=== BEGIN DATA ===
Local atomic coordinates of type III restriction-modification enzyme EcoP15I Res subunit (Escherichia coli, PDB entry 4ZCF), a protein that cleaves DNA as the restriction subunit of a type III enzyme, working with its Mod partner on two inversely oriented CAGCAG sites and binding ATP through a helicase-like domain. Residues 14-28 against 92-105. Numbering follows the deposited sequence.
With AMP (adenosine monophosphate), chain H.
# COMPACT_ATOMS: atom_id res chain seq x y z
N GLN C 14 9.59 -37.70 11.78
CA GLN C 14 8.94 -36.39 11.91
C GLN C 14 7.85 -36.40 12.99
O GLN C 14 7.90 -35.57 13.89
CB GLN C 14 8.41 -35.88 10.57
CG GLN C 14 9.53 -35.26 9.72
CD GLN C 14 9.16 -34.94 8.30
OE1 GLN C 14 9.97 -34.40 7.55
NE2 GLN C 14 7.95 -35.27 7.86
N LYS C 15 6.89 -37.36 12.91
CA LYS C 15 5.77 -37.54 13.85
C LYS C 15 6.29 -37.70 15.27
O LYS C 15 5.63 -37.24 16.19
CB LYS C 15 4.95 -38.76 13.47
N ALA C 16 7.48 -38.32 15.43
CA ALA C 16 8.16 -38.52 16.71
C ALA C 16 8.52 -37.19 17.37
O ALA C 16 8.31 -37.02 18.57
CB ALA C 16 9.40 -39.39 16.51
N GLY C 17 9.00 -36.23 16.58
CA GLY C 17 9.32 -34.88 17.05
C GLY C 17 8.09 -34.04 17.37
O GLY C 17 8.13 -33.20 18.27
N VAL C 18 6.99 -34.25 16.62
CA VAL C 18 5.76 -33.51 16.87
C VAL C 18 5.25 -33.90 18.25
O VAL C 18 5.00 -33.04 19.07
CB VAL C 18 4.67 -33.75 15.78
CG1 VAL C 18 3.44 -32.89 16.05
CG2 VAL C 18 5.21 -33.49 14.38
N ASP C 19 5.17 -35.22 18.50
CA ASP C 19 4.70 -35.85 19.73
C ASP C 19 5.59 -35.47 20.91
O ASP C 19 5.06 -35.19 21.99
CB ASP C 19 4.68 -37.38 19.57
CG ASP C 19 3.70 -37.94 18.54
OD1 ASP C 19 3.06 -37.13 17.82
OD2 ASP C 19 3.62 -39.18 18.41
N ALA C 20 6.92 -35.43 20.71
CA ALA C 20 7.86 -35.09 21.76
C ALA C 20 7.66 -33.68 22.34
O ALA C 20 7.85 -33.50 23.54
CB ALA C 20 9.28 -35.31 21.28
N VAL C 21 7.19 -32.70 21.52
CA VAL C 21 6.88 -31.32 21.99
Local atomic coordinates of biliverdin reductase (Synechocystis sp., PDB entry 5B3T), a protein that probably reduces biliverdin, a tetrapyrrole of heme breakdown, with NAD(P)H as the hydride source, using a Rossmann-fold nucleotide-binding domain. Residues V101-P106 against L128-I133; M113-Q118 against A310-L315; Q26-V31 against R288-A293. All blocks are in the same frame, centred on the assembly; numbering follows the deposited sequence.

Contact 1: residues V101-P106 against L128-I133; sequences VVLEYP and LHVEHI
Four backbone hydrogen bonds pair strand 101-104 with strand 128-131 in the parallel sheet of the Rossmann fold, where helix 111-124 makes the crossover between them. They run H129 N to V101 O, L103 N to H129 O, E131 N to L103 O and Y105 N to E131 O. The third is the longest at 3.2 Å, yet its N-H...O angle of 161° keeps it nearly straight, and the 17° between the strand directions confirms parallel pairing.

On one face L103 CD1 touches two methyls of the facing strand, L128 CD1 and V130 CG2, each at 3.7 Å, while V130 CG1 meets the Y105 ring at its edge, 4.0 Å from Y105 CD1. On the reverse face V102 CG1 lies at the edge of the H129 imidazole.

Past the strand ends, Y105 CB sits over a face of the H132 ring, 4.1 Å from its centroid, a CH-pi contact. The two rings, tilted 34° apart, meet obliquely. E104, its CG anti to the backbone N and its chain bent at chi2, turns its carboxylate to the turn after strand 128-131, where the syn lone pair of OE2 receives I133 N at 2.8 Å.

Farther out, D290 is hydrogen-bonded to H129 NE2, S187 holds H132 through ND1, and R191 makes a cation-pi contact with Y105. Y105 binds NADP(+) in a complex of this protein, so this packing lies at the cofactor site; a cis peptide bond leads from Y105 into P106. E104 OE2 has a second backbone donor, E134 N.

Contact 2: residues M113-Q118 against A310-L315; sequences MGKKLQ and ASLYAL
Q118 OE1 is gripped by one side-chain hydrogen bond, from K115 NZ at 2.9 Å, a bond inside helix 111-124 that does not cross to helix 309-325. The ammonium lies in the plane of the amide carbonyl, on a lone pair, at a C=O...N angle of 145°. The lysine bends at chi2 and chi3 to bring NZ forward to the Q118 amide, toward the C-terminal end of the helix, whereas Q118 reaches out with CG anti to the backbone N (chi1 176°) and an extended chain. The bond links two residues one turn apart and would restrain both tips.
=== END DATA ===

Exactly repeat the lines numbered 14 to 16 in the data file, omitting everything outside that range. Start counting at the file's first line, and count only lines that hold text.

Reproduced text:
CA LYS C 15 5.77 -37.54 13.85
C LYS C 15 6.29 -37.70 15.27
O LYS C 15 5.63 -37.24 16.19